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How to Get Your 189 Visa as an International Student in Australia

How to Get Your 189 Visa as an International Student in Australia
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This is a guest post that I think it’s is very relative to any international student studying in Australia that wants to stay on after graduation. If you are interested in contributing to SMG please read through my terms and conditions.

Last month I published my usually Mailbox Monday post about a student that was planning on moving to Australia for school but was also interested in staying on after graduation. In my reply I suggested getting a 457 visa that way she would have a job and visa sponsorship.

After that post went live, I got a message from Garrett of The Sydney Noob Food Blog, a fantastic foodie blog you should definitely check out. He pointed out that I had missed something pretty major. She could apply for a 189 Visa and stay in Australia permanently instead of trying for temporary visa sponsorship.

How did Garrett know this? Because that was exactly what he had done.

Below, Garrett has mapped out how every international student can start their visa application process before their graduation ceremony.

Here’s Garrett:

If you are an international student in Sydney, staying on after graduation is a viable option and the current point test does make it quite feasible.

In this blog post, as a former international student and now Australian resident, I will go through the steps from graduation to a PR visa using the points test as a reference point.

 

From Graduation to Skilled Migration Visa

  1. Nominated occupation from the skilled occupation list: 0 points

    While this requirement does not carry any points, graduating with a qualification that is on the skilled occupation list is a compulsory requirement to even lodge an Australian visa application.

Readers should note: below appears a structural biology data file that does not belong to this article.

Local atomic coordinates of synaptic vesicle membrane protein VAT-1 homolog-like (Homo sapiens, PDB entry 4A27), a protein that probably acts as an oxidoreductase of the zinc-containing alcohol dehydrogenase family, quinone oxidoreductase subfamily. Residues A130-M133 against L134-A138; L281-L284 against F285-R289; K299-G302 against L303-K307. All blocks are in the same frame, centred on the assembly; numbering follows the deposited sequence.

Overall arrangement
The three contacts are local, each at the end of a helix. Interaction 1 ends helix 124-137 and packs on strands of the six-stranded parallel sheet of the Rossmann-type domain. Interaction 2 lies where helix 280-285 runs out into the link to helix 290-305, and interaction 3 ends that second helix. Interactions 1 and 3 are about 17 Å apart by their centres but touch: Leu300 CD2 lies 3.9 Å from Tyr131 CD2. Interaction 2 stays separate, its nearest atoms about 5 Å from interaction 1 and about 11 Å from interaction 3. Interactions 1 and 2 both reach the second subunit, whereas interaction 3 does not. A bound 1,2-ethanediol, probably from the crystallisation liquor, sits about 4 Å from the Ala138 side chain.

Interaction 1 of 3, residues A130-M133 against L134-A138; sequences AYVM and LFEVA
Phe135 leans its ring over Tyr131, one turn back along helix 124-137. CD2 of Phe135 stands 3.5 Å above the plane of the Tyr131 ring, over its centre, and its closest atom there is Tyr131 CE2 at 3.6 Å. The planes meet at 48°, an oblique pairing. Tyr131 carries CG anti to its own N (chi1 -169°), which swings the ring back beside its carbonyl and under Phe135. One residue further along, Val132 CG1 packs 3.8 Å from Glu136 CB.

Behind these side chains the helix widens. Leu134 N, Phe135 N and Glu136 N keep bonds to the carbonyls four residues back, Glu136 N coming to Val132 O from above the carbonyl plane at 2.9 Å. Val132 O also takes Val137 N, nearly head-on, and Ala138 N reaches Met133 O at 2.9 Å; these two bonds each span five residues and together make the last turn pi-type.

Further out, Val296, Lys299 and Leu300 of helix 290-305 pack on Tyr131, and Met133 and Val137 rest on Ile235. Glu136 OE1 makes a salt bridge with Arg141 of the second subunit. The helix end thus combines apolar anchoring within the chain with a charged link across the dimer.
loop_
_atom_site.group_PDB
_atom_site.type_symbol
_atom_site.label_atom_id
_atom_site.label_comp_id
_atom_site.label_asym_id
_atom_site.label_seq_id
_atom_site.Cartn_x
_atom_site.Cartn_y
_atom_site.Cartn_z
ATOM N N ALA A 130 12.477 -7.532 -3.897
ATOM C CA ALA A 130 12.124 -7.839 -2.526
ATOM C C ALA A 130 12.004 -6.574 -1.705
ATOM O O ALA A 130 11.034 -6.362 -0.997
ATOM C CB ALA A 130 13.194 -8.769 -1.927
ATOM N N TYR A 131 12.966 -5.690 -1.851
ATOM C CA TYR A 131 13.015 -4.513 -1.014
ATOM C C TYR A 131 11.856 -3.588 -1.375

This step is sometimes straightforward but might be confusing if your qualification and/or degree does not exactly match the occupation on the list.

    This was my case: I graduated with a Bachelor of IT (Multimedia Applications major) however the closest matches on the list are ‘Analyst Programmer’ or ‘Developer Programmer’.

    Skills Assessment for Your Visa

    This brings me to the next step, once you pick your occupation, you have to apply for a skills assessment to the assessing authority for your qualification to be valid for a visa.

    In my case, I applied to the Australian Computer Society (ACS), the catch is that you have to apply for a particular occupation.

    For example, I applied to be skills assessed for the occupation ‘Developer Programmer’ instead of the ‘Analyst Programmer’ occupation.

    Keep in mind, the ACS will not advise which occupation you are most eligible for a positive skills assessment and thus you will need to reapplying to see if you qualify for another occupation.

    This step should be done when your academic transcript is available. Please note this is different from the grad ceremony date. My application to the ACS took about 4 weeks which left me basically limbo not knowing if I was going to be able to stay in Australia or not.